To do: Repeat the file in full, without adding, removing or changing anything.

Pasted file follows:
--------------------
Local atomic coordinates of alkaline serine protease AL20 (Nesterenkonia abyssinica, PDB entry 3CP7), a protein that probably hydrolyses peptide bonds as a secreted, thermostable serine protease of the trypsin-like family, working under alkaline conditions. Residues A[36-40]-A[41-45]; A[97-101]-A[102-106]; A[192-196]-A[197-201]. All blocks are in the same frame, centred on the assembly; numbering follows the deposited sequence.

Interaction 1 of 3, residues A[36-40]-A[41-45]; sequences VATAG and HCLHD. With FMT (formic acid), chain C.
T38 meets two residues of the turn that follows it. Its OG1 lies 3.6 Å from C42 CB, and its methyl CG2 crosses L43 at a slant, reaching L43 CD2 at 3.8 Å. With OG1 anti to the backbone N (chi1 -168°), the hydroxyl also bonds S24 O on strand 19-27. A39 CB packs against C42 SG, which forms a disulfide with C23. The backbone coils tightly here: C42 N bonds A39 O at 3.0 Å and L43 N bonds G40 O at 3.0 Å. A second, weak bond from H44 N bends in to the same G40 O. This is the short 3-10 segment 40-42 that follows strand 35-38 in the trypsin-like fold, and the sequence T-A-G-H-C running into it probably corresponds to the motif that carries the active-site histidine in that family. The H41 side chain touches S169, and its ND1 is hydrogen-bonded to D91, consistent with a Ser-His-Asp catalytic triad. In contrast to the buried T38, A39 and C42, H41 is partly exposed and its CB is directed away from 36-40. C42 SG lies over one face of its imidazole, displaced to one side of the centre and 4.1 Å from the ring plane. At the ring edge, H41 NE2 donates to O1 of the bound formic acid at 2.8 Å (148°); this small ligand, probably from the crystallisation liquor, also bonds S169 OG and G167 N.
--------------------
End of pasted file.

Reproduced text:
Local atomic coordinates of alkaline serine protease AL20 (Nesterenkonia abyssinica, PDB entry 3CP7), a protein that probably hydrolyses peptide bonds as a secreted, thermostable serine protease of the trypsin-like family, working under alkaline conditions. Residues A[36-40]-A[41-45]; A[97-101]-A[102-106]; A[192-196]-A[197-201]. All blocks are in the same frame, centred on the assembly; numbering follows the deposited sequence.

Interaction 1 of 3, residues A[36-40]-A[41-45]; sequences VATAG and HCLHD. With FMT (formic acid), chain C.
T38 meets two residues of the turn that follows it. Its OG1 lies 3.6 Å from C42 CB, and its methyl CG2 crosses L43 at a slant, reaching L43 CD2 at 3.8 Å. With OG1 anti to the backbone N (chi1 -168°), the hydroxyl also bonds S24 O on strand 19-27. A39 CB packs against C42 SG, which forms a disulfide with C23. The backbone coils tightly here: C42 N bonds A39 O at 3.0 Å and L43 N bonds G40 O at 3.0 Å. A second, weak bond from H44 N bends in to the same G40 O. This is the short 3-10 segment 40-42 that follows strand 35-38 in the trypsin-like fold, and the sequence T-A-G-H-C running into it probably corresponds to the motif that carries the active-site histidine in that family. The H41 side chain touches S169, and its ND1 is hydrogen-bonded to D91, consistent with a Ser-His-Asp catalytic triad. In contrast to the buried T38, A39 and C42, H41 is partly exposed and its CB is directed away from 36-40. C42 SG lies over one face of its imidazole, displaced to one side of the centre and 4.1 Å from the ring plane. At the ring edge, H41 NE2 donates to O1 of the bound formic acid at 2.8 Å (148°); this small ligand, probably from the crystallisation liquor, also bonds S169 OG and G167 N.